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What Is a Drywall Hammer?

Drywall hammers are often used in the installation of drywall.
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  • Written By: N. Madison
  • Edited By: Jenn Walker
  • Last Modified Date: 09 September 2014
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A drywall hammer is a special type of hammer that is used in the installation or removal of drywall, which is a material used to finish interior walls. A drywall hammer differs from a regular hammer not only in what it is designed to do, but also in terms of how it looks. Typically, the front face of this type of hammer is serrated, which makes it good for gripping the heads of nails. It usually has a back portion that is shaped like a hatchet as well, which is used for cutting through the drywall material. In fact, a drywall hammer is sometimes referred to as a drywall axe because of the hatchet part of its construction.

Typically, a drywall hammer, which usually has a squared head, is used to drive special nails through a drywall panel and into the wall framing it will cover. This type of hammer is designed to create a depression when it drives a nail in, so that the head of the nail is below the surface of the wall when the nailing is done. The front face of this type of hammer is typically serrated so the hammer does a more efficient job of hitting and driving the nail into its proper place. Sometimes these hammers are also equipped with magnetic technology that helps to keep the nail in the right position.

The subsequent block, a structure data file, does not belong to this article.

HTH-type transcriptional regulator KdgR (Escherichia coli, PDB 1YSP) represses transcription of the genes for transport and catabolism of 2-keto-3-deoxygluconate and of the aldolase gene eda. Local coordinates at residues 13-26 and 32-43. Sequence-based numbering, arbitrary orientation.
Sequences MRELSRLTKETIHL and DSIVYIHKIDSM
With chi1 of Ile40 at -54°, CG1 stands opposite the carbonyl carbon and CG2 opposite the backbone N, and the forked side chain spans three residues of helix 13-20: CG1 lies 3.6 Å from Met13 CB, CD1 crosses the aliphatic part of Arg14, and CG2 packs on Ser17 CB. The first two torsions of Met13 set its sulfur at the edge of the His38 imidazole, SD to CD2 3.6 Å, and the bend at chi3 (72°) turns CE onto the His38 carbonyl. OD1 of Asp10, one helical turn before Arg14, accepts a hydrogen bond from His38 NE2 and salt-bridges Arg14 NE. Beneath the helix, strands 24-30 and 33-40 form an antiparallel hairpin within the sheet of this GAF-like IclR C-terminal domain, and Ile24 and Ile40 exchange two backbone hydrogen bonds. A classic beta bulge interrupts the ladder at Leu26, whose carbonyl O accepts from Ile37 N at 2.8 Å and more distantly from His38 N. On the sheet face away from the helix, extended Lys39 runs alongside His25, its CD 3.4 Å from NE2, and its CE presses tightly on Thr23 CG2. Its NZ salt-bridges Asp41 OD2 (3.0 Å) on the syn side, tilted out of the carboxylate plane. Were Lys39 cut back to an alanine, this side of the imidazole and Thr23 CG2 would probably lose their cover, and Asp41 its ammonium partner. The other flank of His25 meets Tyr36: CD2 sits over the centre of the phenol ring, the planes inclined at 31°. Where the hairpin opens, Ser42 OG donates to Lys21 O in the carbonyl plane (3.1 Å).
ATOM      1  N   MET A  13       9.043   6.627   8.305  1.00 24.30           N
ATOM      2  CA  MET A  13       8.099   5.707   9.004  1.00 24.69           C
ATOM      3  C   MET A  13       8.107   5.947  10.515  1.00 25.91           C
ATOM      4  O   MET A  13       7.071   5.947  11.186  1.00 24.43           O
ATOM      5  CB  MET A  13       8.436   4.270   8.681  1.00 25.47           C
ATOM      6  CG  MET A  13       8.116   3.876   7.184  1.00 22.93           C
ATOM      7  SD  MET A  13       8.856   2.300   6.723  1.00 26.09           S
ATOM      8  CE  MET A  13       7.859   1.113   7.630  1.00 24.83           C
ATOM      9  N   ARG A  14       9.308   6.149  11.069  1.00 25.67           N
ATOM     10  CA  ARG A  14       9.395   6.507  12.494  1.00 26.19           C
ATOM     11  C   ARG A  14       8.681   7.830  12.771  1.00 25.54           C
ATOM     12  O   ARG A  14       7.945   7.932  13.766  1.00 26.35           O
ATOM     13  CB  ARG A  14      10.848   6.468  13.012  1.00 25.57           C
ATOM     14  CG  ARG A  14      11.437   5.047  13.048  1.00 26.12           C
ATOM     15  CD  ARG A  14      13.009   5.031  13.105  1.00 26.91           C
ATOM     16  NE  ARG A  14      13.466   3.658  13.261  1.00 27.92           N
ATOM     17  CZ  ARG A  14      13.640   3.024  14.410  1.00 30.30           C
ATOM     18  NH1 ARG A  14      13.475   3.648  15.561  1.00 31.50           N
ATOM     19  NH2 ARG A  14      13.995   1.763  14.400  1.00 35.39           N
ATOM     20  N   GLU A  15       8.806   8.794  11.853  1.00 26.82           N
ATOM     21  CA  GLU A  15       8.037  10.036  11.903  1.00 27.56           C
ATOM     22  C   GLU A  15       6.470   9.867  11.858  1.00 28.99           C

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The purpose of the axe part of the drywall hammer is to cut openings in the drywall for things like outlets. The type of cutting the axe does is often referred to as rough cutting. In many cases, the axe is also useful for pulling nails out. For example, an individual may use the axe to pull improperly positioned nails out, so they can be driven in again.

There are some things a person may do well to consider as he prepares to buy a drywall hammer. First, they come in different weights, and choosing the right weight may influence the accuracy with which a person is able to drive nails. Likewise, there are some drywall hammers that are said to help in decreasing recoil shock, but those that have this ability may be more expensive than lower-quality hammers. Additionally, it is even possible to purchase drywall hammers that are good for driving nails in areas that would normally make nailing difficult or at least more awkward than usual.

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Discuss this Article

Spotiche5
Post 2

@rundocuri- I would not recommend using a claw hammer to remove pieces of drywall. As the article points out, drywall hammers are made specifically for this type of job, and have the components needed to remove drywall effectively without causing any damage.

If you don't feel that you have the need to own a drywall hammer, some home improvement and hardware stores have programs that allow you to rent certain tools for small fees. Check around in your area to see what options you have available, and you may be surprised by the money you can save.

Rundocuri
Post 1

Does anyone have any thoughts about whether or not a regular claw hammer would work for removing drywall sheets in a pinch? I have a quick repair job to do that requires me to remove several pieces of drywall. I have a large claw hammer, but I do not own one that is especially for fixing drywall. I hate to invest in a tool that I may only use once.

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